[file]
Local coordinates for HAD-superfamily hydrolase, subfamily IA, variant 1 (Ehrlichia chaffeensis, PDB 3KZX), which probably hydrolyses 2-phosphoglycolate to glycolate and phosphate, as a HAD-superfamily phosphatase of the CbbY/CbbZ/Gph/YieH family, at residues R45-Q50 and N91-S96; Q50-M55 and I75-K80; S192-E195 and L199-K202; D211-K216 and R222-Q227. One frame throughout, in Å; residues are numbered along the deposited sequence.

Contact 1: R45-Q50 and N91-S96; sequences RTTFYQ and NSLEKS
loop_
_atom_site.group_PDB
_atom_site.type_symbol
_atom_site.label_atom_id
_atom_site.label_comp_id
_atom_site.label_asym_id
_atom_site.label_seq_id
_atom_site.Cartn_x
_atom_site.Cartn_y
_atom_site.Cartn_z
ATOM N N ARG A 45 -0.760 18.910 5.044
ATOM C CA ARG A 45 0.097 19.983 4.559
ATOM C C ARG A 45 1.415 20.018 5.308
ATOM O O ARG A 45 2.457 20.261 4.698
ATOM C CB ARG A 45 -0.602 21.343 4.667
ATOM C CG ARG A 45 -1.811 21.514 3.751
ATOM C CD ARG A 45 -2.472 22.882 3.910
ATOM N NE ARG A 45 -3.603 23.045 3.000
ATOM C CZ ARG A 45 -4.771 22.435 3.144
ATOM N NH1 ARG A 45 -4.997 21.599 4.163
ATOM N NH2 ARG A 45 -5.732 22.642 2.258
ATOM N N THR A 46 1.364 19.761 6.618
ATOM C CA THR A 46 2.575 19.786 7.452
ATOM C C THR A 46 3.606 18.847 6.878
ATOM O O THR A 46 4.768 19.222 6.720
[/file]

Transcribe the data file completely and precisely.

Local coordinates for HAD-superfamily hydrolase, subfamily IA, variant 1 (Ehrlichia chaffeensis, PDB 3KZX), which probably hydrolyses 2-phosphoglycolate to glycolate and phosphate, as a HAD-superfamily phosphatase of the CbbY/CbbZ/Gph/YieH family, at residues R45-Q50 and N91-S96; Q50-M55 and I75-K80; S192-E195 and L199-K202; D211-K216 and R222-Q227. One frame throughout, in Å; residues are numbered along the deposited sequence.

Contact 1: R45-Q50 and N91-S96; sequences RTTFYQ and NSLEKS
loop_
_atom_site.group_PDB
_atom_site.type_symbol
_atom_site.label_atom_id
_atom_site.label_comp_id
_atom_site.label_asym_id
_atom_site.label_seq_id
_atom_site.Cartn_x
_atom_site.Cartn_y
_atom_site.Cartn_z
ATOM N N ARG A 45 -0.760 18.910 5.044
ATOM C CA ARG A 45 0.097 19.983 4.559
ATOM C C ARG A 45 1.415 20.018 5.308
ATOM O O ARG A 45 2.457 20.261 4.698
ATOM C CB ARG A 45 -0.602 21.343 4.667
ATOM C CG ARG A 45 -1.811 21.514 3.751
ATOM C CD ARG A 45 -2.472 22.882 3.910
ATOM N NE ARG A 45 -3.603 23.045 3.000
ATOM C CZ ARG A 45 -4.771 22.435 3.144
ATOM N NH1 ARG A 45 -4.997 21.599 4.163
ATOM N NH2 ARG A 45 -5.732 22.642 2.258
ATOM N N THR A 46 1.364 19.761 6.618
ATOM C CA THR A 46 2.575 19.786 7.452
ATOM C C THR A 46 3.606 18.847 6.878
ATOM O O THR A 46 4.768 19.222 6.720